3

In The Lord of the Rings: The Fellowship of the Ring, the Crebain are birds that spy for Saruman and reported where the Fellowship are located.

In Game of Thrones, Varys has a network of spies, whom he calls "little birds".

Is there a connection between the Crebain and the little birds?

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    GRRM is known to be inspired by Tolkien; he's been called the "American Tolkien." This is entirely possible. – CHEESE Jan 7 '17 at 20:56
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    There is also the phrase “a little birdie told me” that I assume has roots outside of both of these stories. – Paul D. Waite Jan 7 '17 at 21:19
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  • @Jolenealaska: that’s the stuff, excellent. – Paul D. Waite Jan 9 '17 at 12:03
  • Oh come on. The man changed his legal name at age 13 to add the second "R" (for Richard) supposedly as his "confirmation name". How many modern people still do that? I think he did it at that age because he, like many of us that age, became obsessed with JRR Tolkien and he wanted his name to look similar. So are many of his story arcs and tropes borrowed? You bet they are! – J. Raefield Jan 10 '18 at 23:49
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Probably not

However we do not know for sure, as there's no evidence to suggest that George R. R. Martin wasn't inspired by Tolkien in this particular way.

From my extensive knowledge and a search of many of his talks and posts, I can tell you that he hasn't mentioned this. This is probably because no one has asked him this question in the past1.

Let's analyse
Now, there are certain similarities to these characters:

  • Saruman uses literal birds as spies
  • Varys uses little children which he calls his "little birds" as spies
  • Saruman is a sorcerer of sorts
  • Varys is an enigmatic character (but says he's against magic)

I think that's about where the similarities end. In fact, the point of turning the literal birds controlled by magic (in Saruman's case) into figurative ones which are real (in Varys' case) is actually a big deal. To me, this is an anti-pattern.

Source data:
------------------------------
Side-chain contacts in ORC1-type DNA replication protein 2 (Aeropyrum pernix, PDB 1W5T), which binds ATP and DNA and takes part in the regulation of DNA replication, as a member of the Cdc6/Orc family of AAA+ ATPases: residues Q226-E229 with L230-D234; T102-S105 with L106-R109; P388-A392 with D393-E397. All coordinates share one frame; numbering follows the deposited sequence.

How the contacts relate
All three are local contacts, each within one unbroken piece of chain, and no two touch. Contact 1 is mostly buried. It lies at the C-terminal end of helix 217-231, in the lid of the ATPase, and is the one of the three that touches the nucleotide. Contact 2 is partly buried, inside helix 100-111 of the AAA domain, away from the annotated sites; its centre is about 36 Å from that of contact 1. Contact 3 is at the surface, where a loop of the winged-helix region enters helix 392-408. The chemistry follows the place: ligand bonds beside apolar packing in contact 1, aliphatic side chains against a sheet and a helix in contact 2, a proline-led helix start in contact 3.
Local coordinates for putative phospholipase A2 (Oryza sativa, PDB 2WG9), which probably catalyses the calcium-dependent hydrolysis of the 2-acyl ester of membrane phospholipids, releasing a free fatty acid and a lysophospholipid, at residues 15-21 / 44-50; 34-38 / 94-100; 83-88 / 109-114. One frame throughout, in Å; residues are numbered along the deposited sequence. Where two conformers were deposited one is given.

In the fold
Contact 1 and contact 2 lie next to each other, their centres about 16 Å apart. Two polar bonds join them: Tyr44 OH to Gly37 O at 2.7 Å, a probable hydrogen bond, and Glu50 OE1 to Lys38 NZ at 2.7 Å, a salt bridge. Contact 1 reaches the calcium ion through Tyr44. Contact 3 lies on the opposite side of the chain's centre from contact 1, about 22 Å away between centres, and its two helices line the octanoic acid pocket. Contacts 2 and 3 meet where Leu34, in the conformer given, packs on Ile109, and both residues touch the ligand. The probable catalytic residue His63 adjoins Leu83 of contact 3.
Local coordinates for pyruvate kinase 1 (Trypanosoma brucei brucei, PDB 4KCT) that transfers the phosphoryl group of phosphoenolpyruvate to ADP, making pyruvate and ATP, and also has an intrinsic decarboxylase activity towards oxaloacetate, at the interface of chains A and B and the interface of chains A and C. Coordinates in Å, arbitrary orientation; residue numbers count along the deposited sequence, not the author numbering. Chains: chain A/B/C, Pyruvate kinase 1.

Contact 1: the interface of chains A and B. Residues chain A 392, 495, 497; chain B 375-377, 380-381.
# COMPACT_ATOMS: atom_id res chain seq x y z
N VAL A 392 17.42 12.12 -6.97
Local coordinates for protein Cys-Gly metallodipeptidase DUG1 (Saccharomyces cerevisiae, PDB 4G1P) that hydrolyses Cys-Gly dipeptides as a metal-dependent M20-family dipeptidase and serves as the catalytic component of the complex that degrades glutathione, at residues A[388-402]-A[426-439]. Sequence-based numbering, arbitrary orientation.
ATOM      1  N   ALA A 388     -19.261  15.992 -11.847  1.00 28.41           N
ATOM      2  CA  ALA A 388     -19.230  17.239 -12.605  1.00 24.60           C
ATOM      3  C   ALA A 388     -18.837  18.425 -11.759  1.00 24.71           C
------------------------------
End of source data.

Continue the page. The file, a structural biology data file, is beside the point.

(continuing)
You see, although GRRM has said that he is very much inspired by Tolkien's writing in general; for example, he has mentioned on numerous occasions2 that his magic is "off screen" similar to in Tolkien's Lord of the Rings works. However, he tends to find faults3 in them and goes about "correcting" them, adding an even more "realistic" approach.

But wait, there's more Bloodraven
A better question would be, is Bloodraven's Raven inspired by Saruman's Crebain?

  • Gnarly old white magic dude
  • Controls birds and uses them as spies
  • You don't know whether he is good or bad, at first
  • Plays an "overwatch" and influencer role
  • Uses Ravens/Crows/Crebain to spy for him


1. If you'd like to, you can ask him directly yourself via his twitter account, @GRRMSpeaking(which he doesn't really respond to) or his Live Journal, Not a Blog (which he does seem to respond to).

2. For example in this article in So Spake Martin

3. GRRM speaks about the difference in his and Tolkien's writings, youtube

  • Does it say in the books (I have only read the first book before starting only the TV series) that Varys' little birds are children? I always took it that he would use the "workers" at his brothels to coax information from its patrons and then they reported to him. – Profetik One Jan 12 '18 at 22:16
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    @ProfeticOne Yes, it is confirmed in the last book, A Dance With Dragons, that they are in fact children – Möoz Jan 13 '18 at 3:04
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Well, Saruman is a wizard who can communicate with birds, but Varys is definitely not (the events that led to his castration left him with a strong distaste for magic), so I assume that by "little birds" he means his very human informers. So I think the connection is through the expression "a little bird told me", which Saruman has the luxury to take literally, while Varys uses it as everyone else would. Or to put it another way, Varys' "little birds" have more in common with Sherlock Holmes' "Baker Street Irregulars" than with Saruman's Crebain...

1

I don't think GRRM has ever explicitly commented on this though he has said the following so they might be inspired by them.

9- It's not really a question, but I've noticed a great similarity between ASOS and Lord of the Rings - the two Sams, Samwell Tarly and Samwise Gamgee. In particular, in each series, a Sam made a desperate attack on a hopelessly superior force (an Other and the huge spider Shelob) to protect a defenseless companion (Gilly and her baby and the bound Frodo). Would you care to comment?
There are a number of homages to LOTR in my book. I am a huge Tolkien fan.
So Spake Martin, MANY QUESTIONS

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